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Trend of rising property values also impacts Dawson County
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If you recently got a property tax bill in Dawson County, chances are that you owe a bigger chunk of change compared to last year.

Among Dawson County residents and landowners, 82 percent saw a rise in residential property value, with that increase being an average of 19.8 percent.

Individual homes or residential improvement values rose an average of 21.5 percent, Kelly McCormick said in an email to the DCN. 

McCormick Solutions assists Dawson County’s tax assessor’s office with analytics and revaluation details. 

Houses in both the current and previous tax years are 100 percent complete, so people are looking more at market increase and less at new construction. 

While the average is an overall increase, it does include all improved properties. Many of those properties that did not increase were vacant, McCormick added. 

The county sent out annual property tax assessments May 10 via a third-party vendor. People can appeal their assessment notices until June 24, 2022. 

This trend in rising values comes in the context of an ongoing housing shortage, increased demand and permits not keeping up with the demand, as a presenter mentioned at the latest Board of Commissioners work session. 

Dawson County is the third fastest-growing county in Georgia, according to the U.S. 2020 Census. Bordering Dawson are the state’s other top five fastest-growing counties, Forsyth, Cherokee, Hall and Pickens.

Dawson County’s Tax Assessor webpage provides some more insight into the property assessment process. 

Property taxes are determined as an ad valorem tax or according to value. Another key factor in your bill is the tax rate, or millage. A one-mill tax rate means a tax liability of one dollar per $1,000 of assessed value.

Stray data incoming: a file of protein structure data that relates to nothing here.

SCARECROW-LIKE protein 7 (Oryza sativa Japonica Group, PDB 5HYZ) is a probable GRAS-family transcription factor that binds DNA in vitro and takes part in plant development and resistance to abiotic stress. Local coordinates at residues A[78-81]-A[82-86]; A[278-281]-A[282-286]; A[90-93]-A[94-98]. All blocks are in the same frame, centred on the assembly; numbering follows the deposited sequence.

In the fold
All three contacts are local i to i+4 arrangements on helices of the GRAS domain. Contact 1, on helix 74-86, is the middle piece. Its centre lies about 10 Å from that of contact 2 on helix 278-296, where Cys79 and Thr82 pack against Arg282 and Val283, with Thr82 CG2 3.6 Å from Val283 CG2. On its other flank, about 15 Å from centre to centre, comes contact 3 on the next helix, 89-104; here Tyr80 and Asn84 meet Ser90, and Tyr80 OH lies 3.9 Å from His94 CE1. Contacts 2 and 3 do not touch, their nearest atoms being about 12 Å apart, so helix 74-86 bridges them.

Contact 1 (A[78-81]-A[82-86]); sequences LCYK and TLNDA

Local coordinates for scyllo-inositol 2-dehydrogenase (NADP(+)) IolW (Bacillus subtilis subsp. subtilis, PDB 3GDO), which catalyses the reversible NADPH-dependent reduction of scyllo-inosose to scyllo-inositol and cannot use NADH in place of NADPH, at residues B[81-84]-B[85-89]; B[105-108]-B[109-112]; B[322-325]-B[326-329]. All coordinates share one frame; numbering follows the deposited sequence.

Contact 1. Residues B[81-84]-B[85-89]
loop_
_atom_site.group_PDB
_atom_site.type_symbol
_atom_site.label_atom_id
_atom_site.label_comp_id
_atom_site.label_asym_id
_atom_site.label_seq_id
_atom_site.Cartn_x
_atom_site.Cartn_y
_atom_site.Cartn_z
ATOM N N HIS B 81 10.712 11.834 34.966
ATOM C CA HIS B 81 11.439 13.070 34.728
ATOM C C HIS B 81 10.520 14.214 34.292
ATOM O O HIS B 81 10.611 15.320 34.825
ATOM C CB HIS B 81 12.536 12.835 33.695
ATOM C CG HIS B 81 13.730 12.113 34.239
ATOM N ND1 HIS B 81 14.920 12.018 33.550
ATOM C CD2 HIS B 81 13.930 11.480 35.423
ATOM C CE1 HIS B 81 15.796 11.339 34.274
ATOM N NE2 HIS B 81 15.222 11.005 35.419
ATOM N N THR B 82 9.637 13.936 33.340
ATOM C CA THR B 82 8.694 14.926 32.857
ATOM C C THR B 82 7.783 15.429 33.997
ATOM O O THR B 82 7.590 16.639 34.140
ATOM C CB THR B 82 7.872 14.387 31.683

As reported previously in DCN, the Board of Commissioners set the county’s millage rate at 7.625, while the Board of Education set theirs at 15. 

Both the BOC and BOE rolled back their tax rates last fall. However, if rates are rolled back but property values increase, that could mean each entity would receive more tax revenue, as is the case with Dawson County. 

Property taxes are charged against the owner of the property on January 1, and against the property itself if the owner is not known. Property tax returns are to be filed between January 1 and April 1 with the county tax assessor's office.

How to appeal

People can appeal their assessments by completing the appeal form at https://www.dawsoncounty.org/taxassessor/page/appeal-information and submitting it in one of two ways:

  • Mailing the form to Dawson County Tax Assessor, 25 Justice Way, Ste. 1201, Dawsonville, GA 30534; 

  • Bring the form to their office in person.

After receiving the assessment notice, a property owner can appeal within 45 days of receipt–in this case, June 24, according to the tax assessor’s website. 

An appeal must be filed by the date and cannot be filed after that time. An owner should not base their complaint on the amount of taxes levied on the property, the website stated.

That appeal is then filed with the county’s Board of Tax Assessors, who then reviews it. For this part, a county property appraiser will visit the property to review it and verify recorded information. 

Following this review, the board tells the taxpayer of its decision. If the board makes no changes, an appeal would automatically be sent on to the county’s  Board of Equalization. That board then schedules and conducts a hearing to render a decision. 

A taxpayer still in disagreement with the assessment may appeal to the Superior Court, an arbitrator or hearing officer. The Board of Tax Assessors has more details about this procedure.


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